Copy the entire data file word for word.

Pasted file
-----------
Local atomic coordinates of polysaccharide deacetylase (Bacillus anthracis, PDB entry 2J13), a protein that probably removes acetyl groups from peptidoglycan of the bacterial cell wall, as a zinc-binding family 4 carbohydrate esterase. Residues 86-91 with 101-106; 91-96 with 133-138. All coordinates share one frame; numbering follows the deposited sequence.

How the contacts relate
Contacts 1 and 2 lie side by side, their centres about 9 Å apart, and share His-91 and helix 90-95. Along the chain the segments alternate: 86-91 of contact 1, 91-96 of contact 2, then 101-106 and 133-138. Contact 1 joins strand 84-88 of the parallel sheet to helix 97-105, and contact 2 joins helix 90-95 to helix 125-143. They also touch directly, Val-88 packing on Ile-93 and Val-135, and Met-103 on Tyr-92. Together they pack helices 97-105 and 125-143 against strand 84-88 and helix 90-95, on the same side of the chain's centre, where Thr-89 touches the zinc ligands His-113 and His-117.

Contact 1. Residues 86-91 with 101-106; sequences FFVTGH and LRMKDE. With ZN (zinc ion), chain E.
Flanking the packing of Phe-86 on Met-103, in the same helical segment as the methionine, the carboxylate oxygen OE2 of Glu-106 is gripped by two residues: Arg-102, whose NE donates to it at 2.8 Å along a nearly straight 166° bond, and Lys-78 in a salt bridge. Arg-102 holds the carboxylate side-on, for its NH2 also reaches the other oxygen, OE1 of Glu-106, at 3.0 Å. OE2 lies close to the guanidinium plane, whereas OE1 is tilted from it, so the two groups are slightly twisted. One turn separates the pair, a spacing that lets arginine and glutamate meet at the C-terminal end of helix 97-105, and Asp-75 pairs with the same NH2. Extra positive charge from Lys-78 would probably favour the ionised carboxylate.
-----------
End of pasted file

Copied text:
Local atomic coordinates of polysaccharide deacetylase (Bacillus anthracis, PDB entry 2J13), a protein that probably removes acetyl groups from peptidoglycan of the bacterial cell wall, as a zinc-binding family 4 carbohydrate esterase. Residues 86-91 with 101-106; 91-96 with 133-138. All coordinates share one frame; numbering follows the deposited sequence.

How the contacts relate
Contacts 1 and 2 lie side by side, their centres about 9 Å apart, and share His-91 and helix 90-95. Along the chain the segments alternate: 86-91 of contact 1, 91-96 of contact 2, then 101-106 and 133-138. Contact 1 joins strand 84-88 of the parallel sheet to helix 97-105, and contact 2 joins helix 90-95 to helix 125-143. They also touch directly, Val-88 packing on Ile-93 and Val-135, and Met-103 on Tyr-92. Together they pack helices 97-105 and 125-143 against strand 84-88 and helix 90-95, on the same side of the chain's centre, where Thr-89 touches the zinc ligands His-113 and His-117.

Contact 1. Residues 86-91 with 101-106; sequences FFVTGH and LRMKDE. With ZN (zinc ion), chain E.
Flanking the packing of Phe-86 on Met-103, in the same helical segment as the methionine, the carboxylate oxygen OE2 of Glu-106 is gripped by two residues: Arg-102, whose NE donates to it at 2.8 Å along a nearly straight 166° bond, and Lys-78 in a salt bridge. Arg-102 holds the carboxylate side-on, for its NH2 also reaches the other oxygen, OE1 of Glu-106, at 3.0 Å. OE2 lies close to the guanidinium plane, whereas OE1 is tilted from it, so the two groups are slightly twisted. One turn separates the pair, a spacing that lets arginine and glutamate meet at the C-terminal end of helix 97-105, and Asp-75 pairs with the same NH2. Extra positive charge from Lys-78 would probably favour the ionised carboxylate.